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How Certification, Testing Impact Health IT Interoperability

By Kyle Murphy, PhD

- Health IT testing and certification are "urgently needed" to advance healthcare interoperability, according to the American Hospital Association (AHA).

AHA comments on certification and testing for supporting health IT interoperability

The organization recently published comments on the 2015 Edition health IT certification rule proposed by the Office of the National Coordinator for Health Information Technology which identified these aspects of health IT infrastructure "as a starting point to improve interoperability."

The letter from AHA Senior Vice President of Public Policy Analysis & Development Linda E. Fishman states that an effective health IT testing and certification process should also involve end users so that hospitals, health systems, and other end users can "better understand what is being tested, and how it is being tested."

According to AHA, health IT testing has far-reaching consequences for semantic interoperability:

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  • Rigorous conformance testing of EHRs and of interfaces to ancillary systems that connect to EHRs (such as laboratory information systems) is urgently needed. It will support greater confidence that certified products may be reliably used to meet regulatory and market requirements. Conformance testing for interoperability also would communicate to vendors that the products required for use in federal programs must have “built in” interoperability, rather than the current scenario in which information sharing is “added on” via multiple point-to-point interfaces post-certification.

    As part of its recommendations for ONC on the subject of transparency, the organization is asking the federal agency maintain a centralized resource for sharing information about the interoperability capabilities of EHR products and vendors.

    "This includes the disclosures proposed in the rule, the findings from field surveillance, and complaints received. ONC should also consider additional transparency metrics about how well EHR products and their vendors support interoperability," Fishman notes.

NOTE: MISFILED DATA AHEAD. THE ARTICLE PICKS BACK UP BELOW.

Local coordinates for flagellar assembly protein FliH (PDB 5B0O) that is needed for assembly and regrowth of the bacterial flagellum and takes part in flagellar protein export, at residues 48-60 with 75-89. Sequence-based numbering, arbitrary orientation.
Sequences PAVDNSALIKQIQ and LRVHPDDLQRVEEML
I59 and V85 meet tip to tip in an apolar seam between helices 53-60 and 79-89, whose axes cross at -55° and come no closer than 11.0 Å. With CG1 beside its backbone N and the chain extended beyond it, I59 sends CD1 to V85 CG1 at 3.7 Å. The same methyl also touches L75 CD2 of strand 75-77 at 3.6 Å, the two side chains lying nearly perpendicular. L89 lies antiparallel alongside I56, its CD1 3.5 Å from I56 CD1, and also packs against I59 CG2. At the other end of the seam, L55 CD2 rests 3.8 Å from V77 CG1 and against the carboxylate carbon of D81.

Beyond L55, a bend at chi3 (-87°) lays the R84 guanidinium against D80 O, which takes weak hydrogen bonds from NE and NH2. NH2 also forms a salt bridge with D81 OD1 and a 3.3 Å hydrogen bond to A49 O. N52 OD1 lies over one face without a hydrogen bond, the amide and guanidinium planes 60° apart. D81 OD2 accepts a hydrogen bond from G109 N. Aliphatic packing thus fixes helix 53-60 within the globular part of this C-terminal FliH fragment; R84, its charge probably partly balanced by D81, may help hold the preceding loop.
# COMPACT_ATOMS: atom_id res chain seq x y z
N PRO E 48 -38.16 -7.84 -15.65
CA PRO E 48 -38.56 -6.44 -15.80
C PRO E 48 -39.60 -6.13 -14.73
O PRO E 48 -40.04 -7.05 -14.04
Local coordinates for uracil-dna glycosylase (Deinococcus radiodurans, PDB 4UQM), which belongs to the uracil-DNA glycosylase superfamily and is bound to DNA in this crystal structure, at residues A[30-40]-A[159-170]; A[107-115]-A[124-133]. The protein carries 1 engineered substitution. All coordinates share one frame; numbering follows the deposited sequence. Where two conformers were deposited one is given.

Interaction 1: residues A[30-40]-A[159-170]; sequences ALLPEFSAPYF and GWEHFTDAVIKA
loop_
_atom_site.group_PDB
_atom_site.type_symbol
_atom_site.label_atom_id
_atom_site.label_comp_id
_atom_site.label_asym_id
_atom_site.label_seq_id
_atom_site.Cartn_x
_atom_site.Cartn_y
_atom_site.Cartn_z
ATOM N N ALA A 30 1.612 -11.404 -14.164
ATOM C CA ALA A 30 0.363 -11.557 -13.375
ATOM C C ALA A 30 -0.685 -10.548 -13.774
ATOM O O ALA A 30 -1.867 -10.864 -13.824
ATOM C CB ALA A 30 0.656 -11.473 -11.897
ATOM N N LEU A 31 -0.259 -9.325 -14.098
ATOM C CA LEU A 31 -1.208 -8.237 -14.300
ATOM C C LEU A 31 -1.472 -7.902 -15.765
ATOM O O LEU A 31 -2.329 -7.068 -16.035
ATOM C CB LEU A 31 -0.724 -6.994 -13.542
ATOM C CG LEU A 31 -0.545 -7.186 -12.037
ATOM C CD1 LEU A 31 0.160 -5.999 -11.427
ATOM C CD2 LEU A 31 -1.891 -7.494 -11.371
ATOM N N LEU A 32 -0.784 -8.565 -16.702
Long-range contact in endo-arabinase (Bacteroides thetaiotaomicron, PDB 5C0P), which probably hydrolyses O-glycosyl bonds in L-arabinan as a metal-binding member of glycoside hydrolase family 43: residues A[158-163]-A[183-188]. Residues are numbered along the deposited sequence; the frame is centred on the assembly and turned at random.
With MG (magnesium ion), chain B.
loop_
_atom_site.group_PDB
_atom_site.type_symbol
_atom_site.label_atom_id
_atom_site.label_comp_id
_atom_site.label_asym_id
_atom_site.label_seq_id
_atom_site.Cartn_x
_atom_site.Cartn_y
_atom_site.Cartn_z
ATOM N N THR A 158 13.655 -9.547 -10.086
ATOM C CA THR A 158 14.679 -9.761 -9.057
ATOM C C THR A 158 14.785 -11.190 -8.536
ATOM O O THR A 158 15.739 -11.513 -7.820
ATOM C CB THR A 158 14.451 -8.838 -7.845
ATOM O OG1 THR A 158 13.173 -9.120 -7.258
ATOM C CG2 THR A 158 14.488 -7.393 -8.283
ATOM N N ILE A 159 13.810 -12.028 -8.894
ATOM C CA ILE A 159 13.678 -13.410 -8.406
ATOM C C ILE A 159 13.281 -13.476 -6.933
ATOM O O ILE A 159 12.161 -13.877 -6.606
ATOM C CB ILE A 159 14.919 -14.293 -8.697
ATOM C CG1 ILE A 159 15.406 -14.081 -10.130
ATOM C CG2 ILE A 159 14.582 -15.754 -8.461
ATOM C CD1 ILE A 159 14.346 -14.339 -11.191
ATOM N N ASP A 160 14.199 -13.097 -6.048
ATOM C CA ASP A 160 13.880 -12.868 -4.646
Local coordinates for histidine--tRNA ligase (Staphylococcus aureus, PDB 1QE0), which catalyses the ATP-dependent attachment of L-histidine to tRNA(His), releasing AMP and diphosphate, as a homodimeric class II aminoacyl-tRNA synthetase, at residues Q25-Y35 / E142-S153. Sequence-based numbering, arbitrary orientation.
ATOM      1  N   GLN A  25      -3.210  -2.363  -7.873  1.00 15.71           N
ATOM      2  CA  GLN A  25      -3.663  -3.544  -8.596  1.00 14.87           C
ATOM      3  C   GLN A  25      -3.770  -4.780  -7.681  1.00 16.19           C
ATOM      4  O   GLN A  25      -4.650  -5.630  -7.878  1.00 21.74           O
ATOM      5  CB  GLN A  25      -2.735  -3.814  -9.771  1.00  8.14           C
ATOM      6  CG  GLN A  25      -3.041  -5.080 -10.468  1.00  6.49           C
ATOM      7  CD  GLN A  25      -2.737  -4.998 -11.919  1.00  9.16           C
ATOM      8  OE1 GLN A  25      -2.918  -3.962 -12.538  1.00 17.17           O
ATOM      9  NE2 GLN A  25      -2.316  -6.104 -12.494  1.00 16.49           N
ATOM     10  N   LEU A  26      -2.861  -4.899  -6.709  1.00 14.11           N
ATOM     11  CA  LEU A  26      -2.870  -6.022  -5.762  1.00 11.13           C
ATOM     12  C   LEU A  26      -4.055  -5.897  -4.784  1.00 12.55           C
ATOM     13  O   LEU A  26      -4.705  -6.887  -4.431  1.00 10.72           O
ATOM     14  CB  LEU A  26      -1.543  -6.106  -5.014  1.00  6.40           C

The AHA's remarks likewise include concerns about the influence of the EHR Incentive Programs on the ONC's approach health IT certification and testing. As a result, the organization is advocating for the federal agency to recognize the demand for health IT certification of non-meaningful user.

    "From the hospital perspective, certifications that would support information exchange with other care settings that are not part of meaningful use are logical next steps," adds Fishman.

    Allowing for the maturation of health IT standards and application programming interfaces (APIs) round the AHA's comments on the proposed 2015 Edition certification criteria.

    According to Fishman, the immaturity of health IT standards for APIs could lead to the development of one-off APIs and the costs associated with them. The solution for maturing health IT standards is likely to come from piloting these specifications and profiles in real-world settings:

    Federal programs to mature draft standards through pilots or demonstration projects would signal federal support for innovation without imposing an immature standard on the entire provider community. By relying on evidence from real-world pilots that a draft standard can be scaled for ubiquitous use and become a mature standard, the federal government can then use the regulatory process to advance use of the standard, if there is sufficient evidence that regulation is needed.

    The AHA's comments on the proposed rule for health IT certification are line with its comments on the Stage 3 Meaningful Use requirements proposed by the Centers for Medicare & Medicaid Services (CMS). A consistent theme in both sets of comments is the need for a well-informed and reasonable approach to advancing health IT interoperability.

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